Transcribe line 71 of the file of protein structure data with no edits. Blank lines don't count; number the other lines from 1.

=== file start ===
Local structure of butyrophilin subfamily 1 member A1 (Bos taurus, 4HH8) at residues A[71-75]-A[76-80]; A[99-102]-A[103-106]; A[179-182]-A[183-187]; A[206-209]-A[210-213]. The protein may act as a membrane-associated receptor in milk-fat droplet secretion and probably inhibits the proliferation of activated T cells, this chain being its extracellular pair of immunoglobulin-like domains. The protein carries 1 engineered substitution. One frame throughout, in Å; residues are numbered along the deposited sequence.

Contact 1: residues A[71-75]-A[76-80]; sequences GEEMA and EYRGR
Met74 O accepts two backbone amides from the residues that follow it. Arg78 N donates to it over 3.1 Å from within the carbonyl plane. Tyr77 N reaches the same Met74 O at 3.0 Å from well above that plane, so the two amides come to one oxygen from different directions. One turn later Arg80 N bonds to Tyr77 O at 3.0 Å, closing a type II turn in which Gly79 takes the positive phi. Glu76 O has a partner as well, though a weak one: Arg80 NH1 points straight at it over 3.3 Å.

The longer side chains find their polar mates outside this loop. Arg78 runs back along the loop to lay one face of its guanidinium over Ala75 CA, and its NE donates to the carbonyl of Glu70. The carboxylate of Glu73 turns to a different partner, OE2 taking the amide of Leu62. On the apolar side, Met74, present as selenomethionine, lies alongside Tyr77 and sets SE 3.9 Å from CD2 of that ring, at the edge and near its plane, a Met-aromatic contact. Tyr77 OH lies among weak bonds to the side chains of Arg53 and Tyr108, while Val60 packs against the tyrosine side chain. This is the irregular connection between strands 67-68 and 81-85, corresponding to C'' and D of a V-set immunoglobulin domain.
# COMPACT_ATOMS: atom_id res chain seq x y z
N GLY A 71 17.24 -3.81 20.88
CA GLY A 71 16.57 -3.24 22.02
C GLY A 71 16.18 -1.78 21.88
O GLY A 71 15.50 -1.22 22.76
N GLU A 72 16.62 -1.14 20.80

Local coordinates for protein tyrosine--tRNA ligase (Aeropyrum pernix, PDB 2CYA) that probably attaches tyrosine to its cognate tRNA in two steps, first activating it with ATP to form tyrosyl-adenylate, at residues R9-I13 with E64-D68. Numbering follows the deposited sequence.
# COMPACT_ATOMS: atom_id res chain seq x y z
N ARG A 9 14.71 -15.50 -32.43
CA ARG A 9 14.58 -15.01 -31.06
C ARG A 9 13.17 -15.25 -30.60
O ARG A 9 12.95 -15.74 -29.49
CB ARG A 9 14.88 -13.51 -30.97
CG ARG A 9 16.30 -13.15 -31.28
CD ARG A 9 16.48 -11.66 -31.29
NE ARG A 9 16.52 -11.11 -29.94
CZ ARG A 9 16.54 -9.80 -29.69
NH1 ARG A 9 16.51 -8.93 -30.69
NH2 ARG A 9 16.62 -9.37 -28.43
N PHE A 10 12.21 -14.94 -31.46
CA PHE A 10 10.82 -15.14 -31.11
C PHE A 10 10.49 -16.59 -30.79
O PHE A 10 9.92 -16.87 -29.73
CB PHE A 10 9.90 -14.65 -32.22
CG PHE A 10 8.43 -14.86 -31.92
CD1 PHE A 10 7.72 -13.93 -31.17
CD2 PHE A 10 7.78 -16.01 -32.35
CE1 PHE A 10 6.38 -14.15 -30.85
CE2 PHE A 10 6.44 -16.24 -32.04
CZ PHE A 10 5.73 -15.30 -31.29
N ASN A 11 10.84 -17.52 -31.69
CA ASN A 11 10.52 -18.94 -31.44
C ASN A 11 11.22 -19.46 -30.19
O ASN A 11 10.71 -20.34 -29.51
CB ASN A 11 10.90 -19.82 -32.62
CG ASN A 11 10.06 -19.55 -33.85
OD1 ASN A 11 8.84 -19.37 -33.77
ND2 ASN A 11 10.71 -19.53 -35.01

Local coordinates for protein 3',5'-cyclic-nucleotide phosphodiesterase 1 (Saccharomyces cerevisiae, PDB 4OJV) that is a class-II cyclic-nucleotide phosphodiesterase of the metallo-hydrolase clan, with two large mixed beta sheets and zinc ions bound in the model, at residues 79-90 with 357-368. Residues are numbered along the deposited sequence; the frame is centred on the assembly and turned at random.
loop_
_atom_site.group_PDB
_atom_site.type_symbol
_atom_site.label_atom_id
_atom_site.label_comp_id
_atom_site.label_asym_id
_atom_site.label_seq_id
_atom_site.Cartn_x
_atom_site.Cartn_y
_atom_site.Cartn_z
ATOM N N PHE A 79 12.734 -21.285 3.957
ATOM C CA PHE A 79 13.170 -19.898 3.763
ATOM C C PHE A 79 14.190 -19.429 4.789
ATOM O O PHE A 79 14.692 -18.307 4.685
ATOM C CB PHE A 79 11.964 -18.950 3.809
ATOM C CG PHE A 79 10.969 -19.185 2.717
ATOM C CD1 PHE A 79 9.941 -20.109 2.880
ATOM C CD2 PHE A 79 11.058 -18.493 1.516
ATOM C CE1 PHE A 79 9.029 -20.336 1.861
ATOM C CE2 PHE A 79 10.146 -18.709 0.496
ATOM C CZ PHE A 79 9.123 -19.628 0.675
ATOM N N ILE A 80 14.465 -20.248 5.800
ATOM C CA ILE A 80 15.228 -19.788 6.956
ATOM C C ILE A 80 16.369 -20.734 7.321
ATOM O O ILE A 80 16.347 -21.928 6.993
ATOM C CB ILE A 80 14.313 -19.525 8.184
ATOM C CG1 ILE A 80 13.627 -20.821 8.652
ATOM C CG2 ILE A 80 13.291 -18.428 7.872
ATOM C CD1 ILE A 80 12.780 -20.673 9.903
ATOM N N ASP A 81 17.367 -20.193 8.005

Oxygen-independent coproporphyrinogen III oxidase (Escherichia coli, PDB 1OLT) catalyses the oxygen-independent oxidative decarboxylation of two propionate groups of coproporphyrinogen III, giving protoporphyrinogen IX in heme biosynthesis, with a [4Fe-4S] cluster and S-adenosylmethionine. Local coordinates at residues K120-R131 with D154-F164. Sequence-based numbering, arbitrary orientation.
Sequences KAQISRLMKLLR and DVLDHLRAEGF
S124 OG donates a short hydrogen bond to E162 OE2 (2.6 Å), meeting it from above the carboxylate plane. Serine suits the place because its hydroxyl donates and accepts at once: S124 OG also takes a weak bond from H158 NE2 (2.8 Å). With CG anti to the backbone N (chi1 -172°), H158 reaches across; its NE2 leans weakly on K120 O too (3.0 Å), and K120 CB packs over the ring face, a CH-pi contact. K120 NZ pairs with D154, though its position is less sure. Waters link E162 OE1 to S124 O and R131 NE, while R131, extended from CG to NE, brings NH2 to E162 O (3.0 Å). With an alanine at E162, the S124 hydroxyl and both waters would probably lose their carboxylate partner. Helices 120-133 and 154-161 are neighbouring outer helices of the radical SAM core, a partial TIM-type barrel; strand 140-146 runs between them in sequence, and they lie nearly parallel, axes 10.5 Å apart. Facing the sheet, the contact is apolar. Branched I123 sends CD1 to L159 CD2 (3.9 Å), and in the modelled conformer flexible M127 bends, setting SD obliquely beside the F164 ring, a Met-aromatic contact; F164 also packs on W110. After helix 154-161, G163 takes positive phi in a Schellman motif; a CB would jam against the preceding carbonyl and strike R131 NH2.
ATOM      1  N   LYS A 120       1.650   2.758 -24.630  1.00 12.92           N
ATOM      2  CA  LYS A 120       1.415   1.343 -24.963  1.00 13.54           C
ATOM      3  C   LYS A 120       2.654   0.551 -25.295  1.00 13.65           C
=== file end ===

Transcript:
ATOM C CG2 ILE A 80 13.291 -18.428 7.872